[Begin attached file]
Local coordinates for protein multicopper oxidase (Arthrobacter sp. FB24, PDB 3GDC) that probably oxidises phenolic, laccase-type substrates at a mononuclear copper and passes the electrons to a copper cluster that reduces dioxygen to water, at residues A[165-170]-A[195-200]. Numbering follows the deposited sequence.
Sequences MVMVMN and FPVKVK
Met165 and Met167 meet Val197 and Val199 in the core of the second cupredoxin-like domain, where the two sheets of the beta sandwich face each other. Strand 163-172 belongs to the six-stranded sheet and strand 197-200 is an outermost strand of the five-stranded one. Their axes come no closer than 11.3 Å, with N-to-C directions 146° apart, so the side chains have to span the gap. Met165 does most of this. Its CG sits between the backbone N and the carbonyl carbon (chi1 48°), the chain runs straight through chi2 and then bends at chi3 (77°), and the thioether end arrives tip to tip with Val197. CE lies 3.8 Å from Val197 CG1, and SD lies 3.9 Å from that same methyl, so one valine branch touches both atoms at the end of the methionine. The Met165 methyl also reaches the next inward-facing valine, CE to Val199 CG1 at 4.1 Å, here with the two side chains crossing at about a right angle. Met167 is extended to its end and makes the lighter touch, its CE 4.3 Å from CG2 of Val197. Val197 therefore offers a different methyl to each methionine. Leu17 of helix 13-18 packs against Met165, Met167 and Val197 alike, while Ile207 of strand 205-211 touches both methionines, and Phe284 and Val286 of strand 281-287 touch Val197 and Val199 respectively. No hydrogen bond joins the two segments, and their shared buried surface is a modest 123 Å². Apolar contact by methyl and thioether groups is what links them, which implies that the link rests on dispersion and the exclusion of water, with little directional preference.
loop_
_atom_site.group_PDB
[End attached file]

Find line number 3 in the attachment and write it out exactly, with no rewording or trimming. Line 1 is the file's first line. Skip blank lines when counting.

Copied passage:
Met165 and Met167 meet Val197 and Val199 in the core of the second cupredoxin-like domain, where the two sheets of the beta sandwich face each other. Strand 163-172 belongs to the six-stranded sheet and strand 197-200 is an outermost strand of the five-stranded one. Their axes come no closer than 11.3 Å, with N-to-C directions 146° apart, so the side chains have to span the gap. Met165 does most of this. Its CG sits between the backbone N and the carbonyl carbon (chi1 48°), the chain runs straight through chi2 and then bends at chi3 (77°), and the thioether end arrives tip to tip with Val197. CE lies 3.8 Å from Val197 CG1, and SD lies 3.9 Å from that same methyl, so one valine branch touches both atoms at the end of the methionine. The Met165 methyl also reaches the next inward-facing valine, CE to Val199 CG1 at 4.1 Å, here with the two side chains crossing at about a right angle. Met167 is extended to its end and makes the lighter touch, its CE 4.3 Å from CG2 of Val197. Val197 therefore offers a different methyl to each methionine. Leu17 of helix 13-18 packs against Met165, Met167 and Val197 alike, while Ile207 of strand 205-211 touches both methionines, and Phe284 and Val286 of strand 281-287 touch Val197 and Val199 respectively. No hydrogen bond joins the two segments, and their shared buried surface is a modest 123 Å². Apolar contact by methyl and thioether groups is what links them, which implies that the link rests on dispersion and the exclusion of water, with little directional preference.